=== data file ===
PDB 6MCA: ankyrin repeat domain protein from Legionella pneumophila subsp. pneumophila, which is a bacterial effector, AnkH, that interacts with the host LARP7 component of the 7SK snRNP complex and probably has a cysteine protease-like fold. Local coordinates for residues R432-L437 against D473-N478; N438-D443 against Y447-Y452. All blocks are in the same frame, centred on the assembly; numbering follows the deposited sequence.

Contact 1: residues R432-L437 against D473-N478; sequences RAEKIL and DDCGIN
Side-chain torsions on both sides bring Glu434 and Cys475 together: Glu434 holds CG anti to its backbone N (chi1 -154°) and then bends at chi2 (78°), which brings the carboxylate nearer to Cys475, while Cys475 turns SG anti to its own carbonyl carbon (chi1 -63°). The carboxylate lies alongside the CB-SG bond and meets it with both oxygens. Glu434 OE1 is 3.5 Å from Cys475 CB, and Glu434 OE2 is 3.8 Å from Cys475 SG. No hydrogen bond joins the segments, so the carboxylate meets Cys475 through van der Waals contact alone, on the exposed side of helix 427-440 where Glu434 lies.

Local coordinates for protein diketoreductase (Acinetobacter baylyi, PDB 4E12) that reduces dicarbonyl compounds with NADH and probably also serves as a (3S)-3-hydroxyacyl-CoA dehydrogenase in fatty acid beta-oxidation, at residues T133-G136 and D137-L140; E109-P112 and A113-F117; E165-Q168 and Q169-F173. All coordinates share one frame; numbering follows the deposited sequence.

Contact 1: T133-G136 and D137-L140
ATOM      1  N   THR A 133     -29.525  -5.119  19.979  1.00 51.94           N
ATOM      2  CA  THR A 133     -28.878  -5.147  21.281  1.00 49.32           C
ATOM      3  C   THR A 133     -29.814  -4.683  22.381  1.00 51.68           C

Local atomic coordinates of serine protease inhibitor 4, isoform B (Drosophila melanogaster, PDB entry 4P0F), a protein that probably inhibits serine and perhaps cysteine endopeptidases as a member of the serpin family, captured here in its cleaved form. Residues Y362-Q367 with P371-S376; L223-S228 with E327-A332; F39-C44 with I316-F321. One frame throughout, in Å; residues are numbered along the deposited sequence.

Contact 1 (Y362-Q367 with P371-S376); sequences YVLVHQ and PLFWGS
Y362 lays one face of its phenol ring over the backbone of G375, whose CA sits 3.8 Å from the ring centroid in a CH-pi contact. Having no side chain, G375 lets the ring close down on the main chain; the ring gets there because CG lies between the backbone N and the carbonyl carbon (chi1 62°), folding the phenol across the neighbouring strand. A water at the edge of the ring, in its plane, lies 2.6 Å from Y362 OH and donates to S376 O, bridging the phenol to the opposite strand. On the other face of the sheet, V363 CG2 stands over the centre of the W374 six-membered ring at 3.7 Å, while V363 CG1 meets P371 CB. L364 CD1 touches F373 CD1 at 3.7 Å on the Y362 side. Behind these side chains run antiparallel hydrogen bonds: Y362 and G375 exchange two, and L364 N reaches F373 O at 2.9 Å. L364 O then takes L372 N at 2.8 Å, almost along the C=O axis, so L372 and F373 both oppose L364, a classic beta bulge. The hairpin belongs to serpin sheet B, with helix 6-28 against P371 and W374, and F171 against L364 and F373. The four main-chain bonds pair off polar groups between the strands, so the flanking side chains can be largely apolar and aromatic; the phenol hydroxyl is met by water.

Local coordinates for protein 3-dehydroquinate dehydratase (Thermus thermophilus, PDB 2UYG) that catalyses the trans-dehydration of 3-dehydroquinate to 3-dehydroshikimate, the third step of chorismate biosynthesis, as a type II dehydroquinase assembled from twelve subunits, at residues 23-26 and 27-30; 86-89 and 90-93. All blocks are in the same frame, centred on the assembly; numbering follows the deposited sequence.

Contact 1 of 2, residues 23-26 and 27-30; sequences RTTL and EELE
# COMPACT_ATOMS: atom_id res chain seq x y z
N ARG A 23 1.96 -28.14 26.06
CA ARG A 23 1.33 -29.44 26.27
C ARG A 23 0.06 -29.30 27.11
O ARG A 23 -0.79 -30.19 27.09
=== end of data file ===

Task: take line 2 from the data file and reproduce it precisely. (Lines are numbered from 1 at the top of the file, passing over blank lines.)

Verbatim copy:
Contact 1: residues R432-L437 against D473-N478; sequences RAEKIL and DDCGIN